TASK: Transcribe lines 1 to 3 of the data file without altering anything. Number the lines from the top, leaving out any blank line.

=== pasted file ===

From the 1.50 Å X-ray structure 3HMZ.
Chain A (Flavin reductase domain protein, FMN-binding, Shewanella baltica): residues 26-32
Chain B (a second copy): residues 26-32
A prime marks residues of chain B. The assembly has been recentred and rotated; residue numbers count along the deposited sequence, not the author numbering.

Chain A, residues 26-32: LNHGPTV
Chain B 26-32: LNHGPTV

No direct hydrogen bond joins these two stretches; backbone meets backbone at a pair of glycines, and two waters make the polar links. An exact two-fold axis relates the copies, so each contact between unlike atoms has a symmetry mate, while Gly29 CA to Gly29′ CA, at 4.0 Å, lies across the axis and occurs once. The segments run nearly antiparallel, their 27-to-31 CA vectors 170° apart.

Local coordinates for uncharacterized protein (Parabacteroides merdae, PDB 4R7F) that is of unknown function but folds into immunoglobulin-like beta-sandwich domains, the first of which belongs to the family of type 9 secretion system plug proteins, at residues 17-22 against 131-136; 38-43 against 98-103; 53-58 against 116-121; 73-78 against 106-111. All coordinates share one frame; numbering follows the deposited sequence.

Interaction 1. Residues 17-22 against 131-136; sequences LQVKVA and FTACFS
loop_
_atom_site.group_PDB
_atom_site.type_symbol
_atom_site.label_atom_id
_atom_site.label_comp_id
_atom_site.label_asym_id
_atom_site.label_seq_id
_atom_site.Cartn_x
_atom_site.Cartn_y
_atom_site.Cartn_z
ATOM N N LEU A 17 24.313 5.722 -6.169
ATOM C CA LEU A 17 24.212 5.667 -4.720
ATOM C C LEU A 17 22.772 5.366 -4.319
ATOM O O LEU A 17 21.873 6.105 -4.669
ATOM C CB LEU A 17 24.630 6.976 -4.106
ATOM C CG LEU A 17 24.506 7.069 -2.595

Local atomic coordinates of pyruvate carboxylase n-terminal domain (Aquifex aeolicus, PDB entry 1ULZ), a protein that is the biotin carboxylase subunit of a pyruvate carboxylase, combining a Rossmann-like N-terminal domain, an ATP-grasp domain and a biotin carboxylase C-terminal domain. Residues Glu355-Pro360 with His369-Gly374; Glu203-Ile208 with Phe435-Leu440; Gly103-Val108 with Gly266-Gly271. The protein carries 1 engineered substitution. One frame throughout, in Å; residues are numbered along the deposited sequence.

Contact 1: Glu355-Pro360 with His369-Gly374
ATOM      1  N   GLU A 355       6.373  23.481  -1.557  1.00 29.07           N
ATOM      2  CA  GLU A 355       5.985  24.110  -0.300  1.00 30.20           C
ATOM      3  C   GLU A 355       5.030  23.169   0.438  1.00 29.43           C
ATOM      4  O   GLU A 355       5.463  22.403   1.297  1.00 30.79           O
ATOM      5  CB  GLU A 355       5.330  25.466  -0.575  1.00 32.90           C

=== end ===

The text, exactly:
From the 1.50 Å X-ray structure 3HMZ.
Chain A (Flavin reductase domain protein, FMN-binding, Shewanella baltica): residues 26-32
Chain B (a second copy): residues 26-32